5. Don’t try to keep up with the Joneses
Pressure to keep up with your friends and neighbors when it comes to vacations, home improvements, and hobbies can derail your retirement finances — and your happiness.
“I think the one thing a retiree has to be careful of is to not keep up with that proverbial Joneses,” Rafal said.
If you’re running in a social circle where people tend to live large and you can’t — or don’t want to — deal with the pressure to keep up, you might need to refocus your energy elsewhere.
Next: Giving feels better than taking.
6. Give back
Many people plan to dedicate time and money in retirement to giving back. That generosity doesn’t just benefit those you help, but it also can increase your own sense of well-being.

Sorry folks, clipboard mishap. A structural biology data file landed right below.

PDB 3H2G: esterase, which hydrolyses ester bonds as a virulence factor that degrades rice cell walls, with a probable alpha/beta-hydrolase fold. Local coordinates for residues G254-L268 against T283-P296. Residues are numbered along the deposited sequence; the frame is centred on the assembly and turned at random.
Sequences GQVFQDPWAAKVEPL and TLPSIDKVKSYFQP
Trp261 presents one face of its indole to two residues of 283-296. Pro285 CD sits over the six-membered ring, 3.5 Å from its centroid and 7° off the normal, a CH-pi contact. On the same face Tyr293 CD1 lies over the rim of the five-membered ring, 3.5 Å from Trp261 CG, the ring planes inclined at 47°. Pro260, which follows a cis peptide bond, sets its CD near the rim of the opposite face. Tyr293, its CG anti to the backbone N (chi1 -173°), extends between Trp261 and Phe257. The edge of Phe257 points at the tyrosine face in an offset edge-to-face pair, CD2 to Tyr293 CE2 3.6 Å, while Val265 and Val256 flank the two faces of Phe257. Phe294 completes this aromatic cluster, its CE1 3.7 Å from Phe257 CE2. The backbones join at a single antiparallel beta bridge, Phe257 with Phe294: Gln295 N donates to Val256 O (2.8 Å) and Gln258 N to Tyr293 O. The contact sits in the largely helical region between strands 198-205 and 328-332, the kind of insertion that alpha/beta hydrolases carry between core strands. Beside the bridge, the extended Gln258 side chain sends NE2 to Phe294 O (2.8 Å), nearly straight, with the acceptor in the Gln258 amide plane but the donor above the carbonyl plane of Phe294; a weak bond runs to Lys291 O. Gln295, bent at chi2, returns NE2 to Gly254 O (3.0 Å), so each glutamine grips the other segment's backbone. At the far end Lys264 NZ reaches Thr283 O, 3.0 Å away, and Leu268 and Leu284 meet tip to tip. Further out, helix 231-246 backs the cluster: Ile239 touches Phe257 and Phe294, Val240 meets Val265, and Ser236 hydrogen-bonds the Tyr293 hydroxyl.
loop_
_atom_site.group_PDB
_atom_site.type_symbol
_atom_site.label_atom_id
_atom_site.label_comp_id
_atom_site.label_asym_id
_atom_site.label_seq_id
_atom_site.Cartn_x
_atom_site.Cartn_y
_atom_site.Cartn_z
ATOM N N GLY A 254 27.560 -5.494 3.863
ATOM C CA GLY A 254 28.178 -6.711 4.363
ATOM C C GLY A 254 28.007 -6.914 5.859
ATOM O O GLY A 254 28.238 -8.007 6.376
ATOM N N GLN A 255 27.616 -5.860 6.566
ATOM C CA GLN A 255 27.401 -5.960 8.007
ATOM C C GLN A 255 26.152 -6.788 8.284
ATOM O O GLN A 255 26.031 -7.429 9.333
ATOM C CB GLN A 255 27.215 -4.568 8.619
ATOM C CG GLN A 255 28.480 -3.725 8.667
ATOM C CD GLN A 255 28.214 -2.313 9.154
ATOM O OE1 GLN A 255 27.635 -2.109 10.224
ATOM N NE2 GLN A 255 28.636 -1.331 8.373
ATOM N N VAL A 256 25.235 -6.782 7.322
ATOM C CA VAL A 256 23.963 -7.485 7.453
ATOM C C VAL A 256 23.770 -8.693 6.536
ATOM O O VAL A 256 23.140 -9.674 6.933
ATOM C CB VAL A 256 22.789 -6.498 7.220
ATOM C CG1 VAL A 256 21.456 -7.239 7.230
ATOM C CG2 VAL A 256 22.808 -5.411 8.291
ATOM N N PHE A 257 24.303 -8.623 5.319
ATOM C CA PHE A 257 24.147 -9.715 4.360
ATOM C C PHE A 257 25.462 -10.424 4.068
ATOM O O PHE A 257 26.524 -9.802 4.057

Seven out of 10 retirees say giving back increases their retirement happiness, a Merrill Lynch and Age Wave survey found. “Retirees who give are more likely than those who don’t to say they have a strong sense of purpose, high self-esteem, and are happy and healthy,” the report noted.
Volunteer work and other charitable activities are also a great way to find new purpose and meet new people (which ties in directly with our next secret to retirement happiness).
Next: Not doing this leads to a higher risk of heart disease and dementia.